Here is the release today from The New Yorker on the important article by Jeffrey Goldberg on Brent Scowcroft:
Brent Scowcroft on the War in Iraq and the Bush Administration
In “Breaking Ranks” (p. 54), in the October 31, 2005, issue of The New Yorker, Jeffrey Goldberg reports on the growing divide between the Bush Administration and its Republican critics. The criticism from Brent Scowcroft, the national security adviser to George H.W. Bush, has been particularly pronounced, Goldberg writes. Scowcroft recalls advice he gave the first President Bush at the conclusion of the first Gulf War, when there was pressure to remove Saddam Hussein.
It would have been easy to reach Baghdad, Scowcroft said, but what then? “At the minimum, we’d be an occupier in a hostile land. Our forces would be sniped at by guerrillas, and once we were there, how would we get out? What would be the rationale for leaving? I don’t like the term ‘exit strategy’ — but what do you do with Iraq once you own it?” Scowcroft then said of Iraq, “This is exactly where we are now. We own it. And we can’t let go. We’re getting sniped at. Now, will we win? I think there’s a fair chance we’ll win. But look at the cost.”
Scowcroft has known George W. Bush for decades, but since the beginning of the Iraq war, he has been frozen out of the White House. “On the face of it,” Goldberg writes, “this is remarkable,” because Scowcroft’s best friend is the former President Bush; the Secretary of State, Condoleezza Rice, was a Scowcroft protege; and Vice-President Dick Cheney is also a friend. “The real anomaly in the Administration is Cheney,” Scowcroft told Goldberg.
“I consider Cheney a good friend — I’ve known him for thirty years. But Dick Cheney I don’t know anymore.” When, in an e-mail, George H.W. Bush was asked about Scowcroft’s most useful qualities as an adviser, the former President wrote that he “was very good about making sure that we did not simply consider the ‘best case,’ but instead considered what it would mean if things went our way, and also if they did not.”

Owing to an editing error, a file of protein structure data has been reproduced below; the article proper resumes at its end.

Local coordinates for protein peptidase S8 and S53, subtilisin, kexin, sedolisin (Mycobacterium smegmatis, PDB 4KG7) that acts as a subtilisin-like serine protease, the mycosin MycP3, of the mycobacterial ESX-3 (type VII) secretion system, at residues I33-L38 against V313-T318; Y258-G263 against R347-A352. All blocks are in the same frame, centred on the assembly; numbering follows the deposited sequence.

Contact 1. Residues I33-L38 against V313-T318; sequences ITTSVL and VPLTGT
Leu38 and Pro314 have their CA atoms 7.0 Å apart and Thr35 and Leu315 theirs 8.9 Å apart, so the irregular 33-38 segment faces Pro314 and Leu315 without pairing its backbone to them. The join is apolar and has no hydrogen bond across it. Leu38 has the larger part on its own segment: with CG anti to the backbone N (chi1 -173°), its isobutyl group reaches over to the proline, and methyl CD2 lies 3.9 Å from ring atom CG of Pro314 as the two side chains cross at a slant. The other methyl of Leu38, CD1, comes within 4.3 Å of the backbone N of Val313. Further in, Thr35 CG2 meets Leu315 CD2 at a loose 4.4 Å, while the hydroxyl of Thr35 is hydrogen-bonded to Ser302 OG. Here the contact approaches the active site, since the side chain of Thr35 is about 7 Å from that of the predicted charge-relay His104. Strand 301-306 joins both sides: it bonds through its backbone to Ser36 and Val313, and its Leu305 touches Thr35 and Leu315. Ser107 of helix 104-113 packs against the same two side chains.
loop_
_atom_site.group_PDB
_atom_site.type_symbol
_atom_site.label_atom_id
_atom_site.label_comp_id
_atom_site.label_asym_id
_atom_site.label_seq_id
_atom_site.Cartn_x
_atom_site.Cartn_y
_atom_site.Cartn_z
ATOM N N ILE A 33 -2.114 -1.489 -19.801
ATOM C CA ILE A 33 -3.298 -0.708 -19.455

According to friends of the elder Bush, the “estrangement of his son and his best friend has been an abiding source of unhappiness,” Goldberg writes. Scowcroft said he hoped for a better relationship with the son, and adds, “I like George Bush personally, and he is the son of a man I’m just crazy about.” Of the differences between father and son, Scowcroft said, “I don’t want to go there.”
Colleagues have paid particular notice to the relationship between Scowcroft and Rice, who worked closely during the first Bush Administration. Friends of Scowcroft recall a dinner in September of 2002, when discussion of the impending war in Iraq became heated. As Goldberg reports, Rice finally said, irritably, “The world is a messy place, and someone has to clean it up.”
Goldberg talks to the former Soviet dissident Natan Sharansky, whose book, “The Case for Democracy,” came to national attention when George W. Bush told the Washington Times, “If you want a glimpse of how I think about foreign policy, read Natan Sharansky’s book.” In the book, Sharansky criticizes Bush’s father for a speech he gave in 1991, in Ukraine, opposing a break with the Soviet Union — a speech critics labelled “Chicken Kiev.”
Sharansky tells Goldberg that soon after his book was published, he was invited to the White House to see the President. He says, “So I go to the White House and I see my book on his desk. It is open to page 210. He is really reading it. And we talk about democracy. This President is very great on democracy. At the end of the conversation, I say, ‘Say hello to your mother and father.’ And he said, ‘My father?’ He looked very surprised I would say this.”
Sharansky went on, “So I say to the President, ‘I like your father. He is very good to my wife when I am in prison.’ And President Bush says, ‘But what about Chicken Kiev?'”
The Administration, Goldberg writes, “remains committed to the export of democracy, and is publicly optimistic about the future in Iraq.” Paul Wolfowitz, an architect of the Iraq war, tells Goldberg, “Wilson thought you could take a map of Europe and say, ‘This is the way things are going to be.’ That was unrealistic, but the world has changed a lot in a hundred years. The fact is that people can look around and see the overwhelming success of representative government.”
“For Scowcroft,” Goldberg writes, “the second Gulf war is a reminder of the unwelcome consequences of radical intervention, especially when it is attempted without sufficient understanding of America’s limitations or of the history of a region.” Scowcroft says, “I believe in the fallibility of human nature. We continually step on our best aspirations. We’re humans. Given a chance to screw up, we will.”
The October 31, 2005, issue of The New Yorker goes on sale at newsstands beginning Monday, October 24th. Selections from the magazine, as well as additional features, are available at www.newyorker.com.
More later on the article itself.
— Steve Clemons